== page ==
Who else was associated with the resource:

Principal Investigator
Scott Hinch
University of British Columbia
http://www.ubc.ca
Katrina Cook
University of British Columbia
Graham Raby
University of British Columbia

Geographic Coverage

Port Renfrew

Bounding Coordinates South West [48.29, -124.66], North East [49.2, -122.91]

Taxonomic Coverage

All tagged specimens were identified to species. Each sockeye, kokanee was measured, had sex and life stage recorded. Average measurements for sockeye, kokanee: Average length (FORK):0.597 m Life stage:ADULT Each Coho salmon was measured, had age determined, had life stage recorded. Average measurements for Coho salmon: Average length (FORK):0.574 m Average age: 2.907 year Life stage:ADULT

Species  Oncorhynchus nerka (sockeye, kokanee),  Oncorhynchus kisutch (Coho salmon)

Temporal Coverage

Start Date / End Date 2012-08-22 / 2014-09-27

Project Data

No Description available

Title Ocean Tracking Network (OTN)
Funding OTN is a $168-million research and technology development initiative headquartered at Dalhousie University, in Halifax Nova Scotia. Starting in 2008, OTN began deploying Canadian state of the art acoustic receivers and oceanographic monitoring equipment in key ocean locations. These are being used to document the movements and survival of marine animals carrying acoustic tags and to document how both are influenced by oceanographic conditions. OTN is funded by the 'Canada Foundation for Innovation' and the 'Natural Sciences and Engineering Research Council of Canada' with additional support from 'Dalhousie University' and the 'Social Sciences and Engineering Research Council of Canada'.
Study Area Description OTN is a project of the Global Ocean Observing System (GOOS) providing infrastructure to collect comprehensive data on sea animals in relation to the ocean's changing physical properties at strategic locations along the sea floor in 14 ocean regions off all seven continents. OTN data are in the process of being routinely copied to International Oceanographic Data Exchange (IODE) recognized facilities at the Department of Fisheries and Ocean Canada for long term sustainability and to the Ocean Biogeographic Information System (www.obis.org) for public accessibility.
Design Description A wide range of aquatic species - salmon, tuna, whales, sharks, penguins, crabs, and seals, to name a few, are tagged with small electronic transmitters, surgically implanted or attached externally, and can operate for up to 20 years. Acoustic receivers arranged in line on the ocean floor as well as attached to buoys, gliders and large animals (e.g. grey seals) pick up the coded acoustic signals from these tags identifying each tagged sea creature that passes within half a kilometer of the receiver. Data are subsequently uploaded to a central database, resulting in current and reliable global records that can be analyzed and applied to many different environmental research efforts. Tags and receivers are also be outfitted with sensors to measure the ocean's temperature, depth, salinity, currents, chemistry, and other properties.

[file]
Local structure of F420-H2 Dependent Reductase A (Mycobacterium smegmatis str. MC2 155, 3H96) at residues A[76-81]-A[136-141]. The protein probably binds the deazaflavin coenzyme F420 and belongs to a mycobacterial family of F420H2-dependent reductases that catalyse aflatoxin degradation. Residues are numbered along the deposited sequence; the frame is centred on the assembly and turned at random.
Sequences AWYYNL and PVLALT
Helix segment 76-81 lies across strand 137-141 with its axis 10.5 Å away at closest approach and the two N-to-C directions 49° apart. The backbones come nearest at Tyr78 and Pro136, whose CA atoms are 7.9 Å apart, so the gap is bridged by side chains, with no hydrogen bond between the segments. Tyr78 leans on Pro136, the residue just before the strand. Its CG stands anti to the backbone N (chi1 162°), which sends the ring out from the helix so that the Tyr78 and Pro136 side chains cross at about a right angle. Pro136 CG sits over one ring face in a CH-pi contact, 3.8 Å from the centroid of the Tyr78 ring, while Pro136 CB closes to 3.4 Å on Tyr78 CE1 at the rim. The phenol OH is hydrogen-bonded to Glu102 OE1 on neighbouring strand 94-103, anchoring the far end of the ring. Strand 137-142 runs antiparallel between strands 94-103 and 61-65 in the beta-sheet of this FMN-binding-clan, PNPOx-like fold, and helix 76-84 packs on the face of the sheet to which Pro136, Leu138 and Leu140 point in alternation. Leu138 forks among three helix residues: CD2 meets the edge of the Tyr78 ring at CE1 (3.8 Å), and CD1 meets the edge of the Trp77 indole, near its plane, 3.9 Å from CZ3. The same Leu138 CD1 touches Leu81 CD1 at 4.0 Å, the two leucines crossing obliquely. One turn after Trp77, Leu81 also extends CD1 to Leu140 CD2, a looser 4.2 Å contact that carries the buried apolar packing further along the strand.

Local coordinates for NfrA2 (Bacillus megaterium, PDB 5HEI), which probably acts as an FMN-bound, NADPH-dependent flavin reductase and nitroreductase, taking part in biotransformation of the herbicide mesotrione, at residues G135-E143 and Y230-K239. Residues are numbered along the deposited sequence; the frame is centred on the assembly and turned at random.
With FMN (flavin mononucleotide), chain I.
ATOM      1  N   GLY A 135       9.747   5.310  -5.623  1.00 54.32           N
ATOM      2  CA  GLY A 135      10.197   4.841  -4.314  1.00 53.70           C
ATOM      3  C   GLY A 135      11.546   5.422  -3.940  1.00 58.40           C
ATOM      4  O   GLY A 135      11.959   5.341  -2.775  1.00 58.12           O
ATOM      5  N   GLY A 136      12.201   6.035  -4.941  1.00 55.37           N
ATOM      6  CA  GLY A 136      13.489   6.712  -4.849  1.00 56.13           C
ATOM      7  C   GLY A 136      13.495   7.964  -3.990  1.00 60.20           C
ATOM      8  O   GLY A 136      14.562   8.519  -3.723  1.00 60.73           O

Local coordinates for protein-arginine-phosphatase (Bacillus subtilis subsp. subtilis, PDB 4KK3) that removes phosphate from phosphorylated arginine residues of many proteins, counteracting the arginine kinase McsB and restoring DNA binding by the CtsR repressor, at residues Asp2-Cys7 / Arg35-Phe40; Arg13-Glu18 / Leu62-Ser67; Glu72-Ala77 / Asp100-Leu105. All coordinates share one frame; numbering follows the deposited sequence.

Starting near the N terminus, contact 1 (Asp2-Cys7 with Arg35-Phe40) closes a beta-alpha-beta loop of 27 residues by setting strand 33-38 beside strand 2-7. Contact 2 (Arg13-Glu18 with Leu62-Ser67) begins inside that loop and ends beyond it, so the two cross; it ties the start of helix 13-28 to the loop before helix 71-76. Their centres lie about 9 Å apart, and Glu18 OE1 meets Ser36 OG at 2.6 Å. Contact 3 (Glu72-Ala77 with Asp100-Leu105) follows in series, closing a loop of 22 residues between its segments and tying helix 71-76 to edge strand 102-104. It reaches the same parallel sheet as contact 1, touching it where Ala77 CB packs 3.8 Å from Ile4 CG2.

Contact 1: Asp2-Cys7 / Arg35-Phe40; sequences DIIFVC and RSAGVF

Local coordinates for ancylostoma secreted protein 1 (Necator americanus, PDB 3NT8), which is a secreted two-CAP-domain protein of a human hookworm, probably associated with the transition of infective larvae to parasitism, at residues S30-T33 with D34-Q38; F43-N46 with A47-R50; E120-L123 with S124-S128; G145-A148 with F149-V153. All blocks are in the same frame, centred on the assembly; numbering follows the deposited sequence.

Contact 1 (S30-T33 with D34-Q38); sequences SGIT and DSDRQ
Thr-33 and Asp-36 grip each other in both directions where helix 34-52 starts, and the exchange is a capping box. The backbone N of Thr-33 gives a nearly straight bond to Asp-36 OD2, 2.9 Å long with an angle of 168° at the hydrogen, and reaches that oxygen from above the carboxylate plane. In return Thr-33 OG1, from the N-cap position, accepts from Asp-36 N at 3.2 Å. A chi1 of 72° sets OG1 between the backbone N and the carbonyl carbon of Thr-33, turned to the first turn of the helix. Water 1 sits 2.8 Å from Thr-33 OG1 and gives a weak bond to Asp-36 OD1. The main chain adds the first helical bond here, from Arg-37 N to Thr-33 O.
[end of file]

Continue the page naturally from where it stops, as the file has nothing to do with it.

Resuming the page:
The personnel involved in the project:

Principal Investigator
Sara Iverson

Sampling Methods

Acoustic tags released.

Study Extent Tagging program started in 2012, ending in 2014
Quality Control OTN species names are verified using the World Register of Marine Species (WoRMS). If species names on new data cannot be verified against (a) known valid names in OTN, and/or (b) WoRMs the Data Provider will be notified so they can check they are correct. Names that cannot be placed after checking with WoRMS are, where possible, placed on the basis of other authoritative sources, such as the Fishbase or ITIS; and once completely verified a request will be sent to WoRMS for addition of the verified species name. http://members.oceantrack.org/data/discovery/byspecies.

Method step description:

  1. This resource was created by OTN data management for publication at OBIS. Darwin Core (DwC) records were extracted from the core OTN database in the required IPT format.

Bibliographic Citations

  1. Cook, K., Raby, G., Drenner, M., Hinch, S. 2012. Bycatch of coho salmon in a purse seine fishery: do reflex impairment, injury, and physiology predict post-release behaviour and survival? In: Cook, K., Raby, G., Drenner, M., Hinch, S. 2012. Bycatch of coho salmon in a purse seine fishery: do reflex impairment, injury, and physiology predict post-release behaviour and survival?

Additional Metadata

Access Constraints: none Use Constraints: Acknowledge the use of specific records from contributing databases in the form appearing in the 'Citation' field thereof (if any); and acknowledge the use of the OBIS facility. marine, harvested by OBIS

Purpose These data are for display on the OBIS portal and associated mapping programs and for download to personal computers for ad-hoc end-user analysis.
Alternative Identifiers https://oceantrack.org/ipt/resource?r=otnubcrabycohosalmontaggi